Anti‐mouse TRPM2 rabbit antiserum (anti‐TRPM2‐C1) was directed against the C‐terminus 1488–1506 (YANHKTILQKVASLFGAHF) (Hara et al, 2002). Cells were fixed with 4% paraformaldehyde, and then blocked and incubated with the anti‐TRPM2‐C1. After washing, cells were incubated with Alexa 488‐conjugated anti‐rabbit IgG (Molecular probes), DAPI (Amersham Pharmacia) and Texas Red–phalloidin (Molecular probes). Adult mouse (C57BL/6) was perfused transcardially with 2% paraformaldehyde in 0.1 M sodium phosphate (pH 7.3). Then, organs were removed and frozen, and the frozen tissue was cut on a cryostat. The sections were incubated with the anti‐TRPM2‐C1 or the anti‐rat TRPV1 antibody (Oncogene). In some experiments, the sections were incubated with mixture of the anti‐TRPM2‐C1, guinea‐pig anti‐porcine insulin antibody (DAKO) and anti‐porcine glucagon mouse monoclonal antibody (Sigma). Slides were washed with PBS, followed by incubation with Alexa 488‐conjugated anti‐rabbit IgG, Alexa 350‐conjugated anti‐mouse IgG (Molecular Probes) and Cy3‐conjugated anti‐guinea‐pig IgG antibody (Jackson ImmnunoResearch).

Immunoblot analysis

Immunoblotting was performed by using whole‐cell lysates from the cells. The protein‐transferred PVDF membranes were blotted with the anti‐TRPM2‐C1 or monoclonal anti‐β‐tubulin (Sigma) antibody, followed by blotting with HRP‐conjugated anti‐rabbit or anti‐mouse IgG (Cell Signaling technology) antibody, respectively. In some experiments, the anti‐TRPM2‐C1 was preincubated with immunogenic peptide described above.

β‐NAD+ binding and cADPR competition assay

The template DNA was pCI‐neo‐TRPM2 or ΔNudix (Hara et al, 2002). The fusion proteins immobilized with His‐Bind (Novagen) resins were used for β‐NAD+‐binding assay. The resins were incubated with [32P]‐NAD+ (Amersham) and were washed with binding buffer. In cADPR competition assay, 10 μM cADPR (Sigma) was added in reaction mixture. The primers used for the TRPM2 C‐terminus were 5′‐AAAGAATTCGCGGAGGAGCCGGATGCTG‐3′ (forward) and T3 primer (reverse). The resins were incubated with [32P]‐NAD+ (1000 Ci/mmol; Amersham) in 0.3 ml of binding buffer for 30 min and were washed three times with binding buffer at room temperature.

Measurement of insulin release from islets

Insulin release from islets was measured after 16 h culture at 33°C (Figures 7A and C) or 37°C (Figures 7B, E and F) after isolation as described (Fujimoto et al, 1998). The amount of immunoreactive insulin was determined by ELISA (Morinaga). Incubation temperature was 37°C, except for the experiments in Figures 7A or C (29°C). Amount of insulin was normalized to the values released from the islets incubated at 37°C (G3.3) (Figure 7A), the islets cultured and incubated at 37°C (G3.3) (Figure 7B and Supplementary Figure 5), the islets treated with control siRNA without heat stimulation (G3.3) (Figures 7C, E and F), respectively. Eco (10 μM), FFA (200 μM), FSK (2 μM), NDP (2 μM), H‐89 (10 μM) or exendin‐4 (10 nM) was applied in the step of incubation (60 min). Groups of islets were incubated for 60 min with Krebs–Ringer bicarbonate buffer with additives. At the end of the incubation period, islets were pelletted by centrifugation and aliquots of the buffer were sampled.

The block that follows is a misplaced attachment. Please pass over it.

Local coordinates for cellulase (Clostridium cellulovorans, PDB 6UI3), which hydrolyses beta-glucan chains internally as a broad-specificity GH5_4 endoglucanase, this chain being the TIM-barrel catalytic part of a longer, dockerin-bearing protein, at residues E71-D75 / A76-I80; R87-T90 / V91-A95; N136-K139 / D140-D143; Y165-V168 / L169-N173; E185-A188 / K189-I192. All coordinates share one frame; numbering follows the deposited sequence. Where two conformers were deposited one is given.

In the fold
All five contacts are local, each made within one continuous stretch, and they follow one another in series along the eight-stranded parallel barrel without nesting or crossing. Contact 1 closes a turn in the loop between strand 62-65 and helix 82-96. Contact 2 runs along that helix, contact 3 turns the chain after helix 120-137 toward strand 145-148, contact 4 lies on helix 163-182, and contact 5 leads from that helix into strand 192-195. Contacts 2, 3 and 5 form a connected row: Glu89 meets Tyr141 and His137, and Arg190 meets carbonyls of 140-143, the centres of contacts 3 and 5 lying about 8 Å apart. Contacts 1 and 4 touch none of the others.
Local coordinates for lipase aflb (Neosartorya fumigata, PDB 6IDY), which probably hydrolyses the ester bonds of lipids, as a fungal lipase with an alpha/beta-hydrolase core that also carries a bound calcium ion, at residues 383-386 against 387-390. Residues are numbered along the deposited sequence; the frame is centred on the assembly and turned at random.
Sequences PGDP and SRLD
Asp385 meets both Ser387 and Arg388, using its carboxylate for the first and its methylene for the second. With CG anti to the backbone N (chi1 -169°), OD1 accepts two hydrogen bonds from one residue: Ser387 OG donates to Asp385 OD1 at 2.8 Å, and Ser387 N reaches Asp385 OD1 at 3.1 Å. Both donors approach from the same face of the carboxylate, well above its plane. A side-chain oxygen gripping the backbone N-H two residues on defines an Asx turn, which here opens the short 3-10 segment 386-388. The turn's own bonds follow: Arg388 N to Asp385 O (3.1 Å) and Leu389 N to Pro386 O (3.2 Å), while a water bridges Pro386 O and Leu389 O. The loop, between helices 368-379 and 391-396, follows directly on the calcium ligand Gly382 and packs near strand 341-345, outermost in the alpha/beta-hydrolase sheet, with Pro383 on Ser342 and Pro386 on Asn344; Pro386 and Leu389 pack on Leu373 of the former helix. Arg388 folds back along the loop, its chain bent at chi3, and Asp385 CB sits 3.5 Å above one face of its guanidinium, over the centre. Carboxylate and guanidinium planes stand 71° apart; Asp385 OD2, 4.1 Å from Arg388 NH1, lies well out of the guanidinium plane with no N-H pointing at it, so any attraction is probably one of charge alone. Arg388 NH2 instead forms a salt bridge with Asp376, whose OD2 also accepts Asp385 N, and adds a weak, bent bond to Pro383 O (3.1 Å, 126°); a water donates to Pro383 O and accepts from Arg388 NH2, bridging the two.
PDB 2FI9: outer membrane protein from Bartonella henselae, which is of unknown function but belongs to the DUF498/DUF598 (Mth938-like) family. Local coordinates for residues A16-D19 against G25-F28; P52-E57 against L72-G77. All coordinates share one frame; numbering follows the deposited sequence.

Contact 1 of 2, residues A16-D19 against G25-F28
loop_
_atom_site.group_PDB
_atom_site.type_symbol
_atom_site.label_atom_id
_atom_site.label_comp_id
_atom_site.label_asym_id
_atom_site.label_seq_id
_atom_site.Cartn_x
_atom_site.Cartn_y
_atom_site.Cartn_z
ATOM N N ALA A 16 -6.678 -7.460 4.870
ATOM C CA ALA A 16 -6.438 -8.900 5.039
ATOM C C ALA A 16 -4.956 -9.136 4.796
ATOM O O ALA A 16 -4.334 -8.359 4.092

siRNA treatment

siRNA designed to against rat TRPM2 was synthesized using Silencer siRNA Construction Kit (Ambion) and control siRNA (Silencer Negative Control #1 siRNA) was obtained from Ambion. siRNA was transfected using Lipofectamine 2000 (Invitrogen). Cells and pancreatic islets were treated the siRNAs for 46 h. The primers to construct for siTRPM2 were 5′‐AACCAGAUUGUGGAAUGGAtt‐3′ and 5′‐UCCAUUCCACAAUCUGGUUtt‐3′. To estimate the transfection efficiency, Cy‐3‐labeled siRNA was used for fluorescent measurements by using Label IT siRNA Tracker Intracellular Localization Kit (Mirus). Primer sequences for RT–PCR detecting TRPM2 message were 5′‐AAGTATGTCCGGGTCTCCC‐3′ and 5′‐TAACGGCCCAAAT GAGAAGGTCACG‐3′.


All chemicals were from Sigma, except for H‐89 (from Upstate).

Statistical analysis

Data are analyzed using an unpaired (* or **) or a paired (#) t‐test. Values are shown as mean±s.e.m. P‐values <0.05 were considered significant.

Supplementary data

Supplementary data are available at The EMBO Journal Online.

Supplementary Information

Supplementary Figure 1 [emboj7601083-sup-0001.pdf]

Supplementary Figure 2 [emboj7601083-sup-0002.pdf]

Supplementary Figure 3 [emboj7601083-sup-0003.pdf]

Supplementary Figure 4 [emboj7601083-sup-0004.pdf]

Supplementary Figure 5 [emboj7601083-sup-0005.pdf]


We thank Drs MJ Caterina (Johns Hopkins University), N Inagaki (Akita University), T Miki (Kobe University) and Y Minokoshi (National Institute for Physiological Sciences) for their critical reading of the manuscript, Drs A Mizoguchi and T Kayahara (Mie University) for their help in immunofluorescence study, Ms E Shimanuki for her help in immunoblotting study, Drs Y Ando‐Akatsuka, T Iida and M Numazaki (Mie University) for their encouragement, Dr S Hayashi (Nippon Shinyaku Co., Ltd) for his advice for getting pancreatic β‐cells, and Dr N Ban (Akita University) for his advice on experiments of insulin secretion and pancreatic β‐cell staining. We also thank NIBB Center for Analytical Instruments for their help for the measurement of insulin release. This work was supported by grants from the Ministry of Education, Culture, Sports, Science and Technology in Japan, Japan Brain Foundation, AstraZeneca Foundation, Naito Foundation, Uehara Memorial Foundation and Japan Diabetes Foundation to MT.